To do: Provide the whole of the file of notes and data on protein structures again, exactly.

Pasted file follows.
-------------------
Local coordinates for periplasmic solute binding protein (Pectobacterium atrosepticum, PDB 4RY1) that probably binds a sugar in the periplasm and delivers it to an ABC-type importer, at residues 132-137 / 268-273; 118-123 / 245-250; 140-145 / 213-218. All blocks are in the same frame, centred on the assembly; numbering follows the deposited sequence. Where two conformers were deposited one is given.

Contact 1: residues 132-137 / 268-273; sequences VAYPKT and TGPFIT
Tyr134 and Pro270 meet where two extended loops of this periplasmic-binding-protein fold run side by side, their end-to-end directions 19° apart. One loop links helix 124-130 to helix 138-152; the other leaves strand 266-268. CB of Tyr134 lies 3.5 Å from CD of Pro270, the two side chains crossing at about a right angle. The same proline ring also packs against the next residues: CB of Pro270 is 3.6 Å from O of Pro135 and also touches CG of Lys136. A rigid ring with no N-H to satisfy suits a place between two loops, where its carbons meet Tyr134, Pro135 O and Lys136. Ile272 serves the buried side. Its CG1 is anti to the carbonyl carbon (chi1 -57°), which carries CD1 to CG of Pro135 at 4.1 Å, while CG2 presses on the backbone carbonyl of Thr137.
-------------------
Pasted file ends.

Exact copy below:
Local coordinates for periplasmic solute binding protein (Pectobacterium atrosepticum, PDB 4RY1) that probably binds a sugar in the periplasm and delivers it to an ABC-type importer, at residues 132-137 / 268-273; 118-123 / 245-250; 140-145 / 213-218. All blocks are in the same frame, centred on the assembly; numbering follows the deposited sequence. Where two conformers were deposited one is given.

Contact 1: residues 132-137 / 268-273; sequences VAYPKT and TGPFIT
Tyr134 and Pro270 meet where two extended loops of this periplasmic-binding-protein fold run side by side, their end-to-end directions 19° apart. One loop links helix 124-130 to helix 138-152; the other leaves strand 266-268. CB of Tyr134 lies 3.5 Å from CD of Pro270, the two side chains crossing at about a right angle. The same proline ring also packs against the next residues: CB of Pro270 is 3.6 Å from O of Pro135 and also touches CG of Lys136. A rigid ring with no N-H to satisfy suits a place between two loops, where its carbons meet Tyr134, Pro135 O and Lys136. Ile272 serves the buried side. Its CG1 is anti to the carbonyl carbon (chi1 -57°), which carries CD1 to CG of Pro135 at 4.1 Å, while CG2 presses on the backbone carbonyl of Thr137.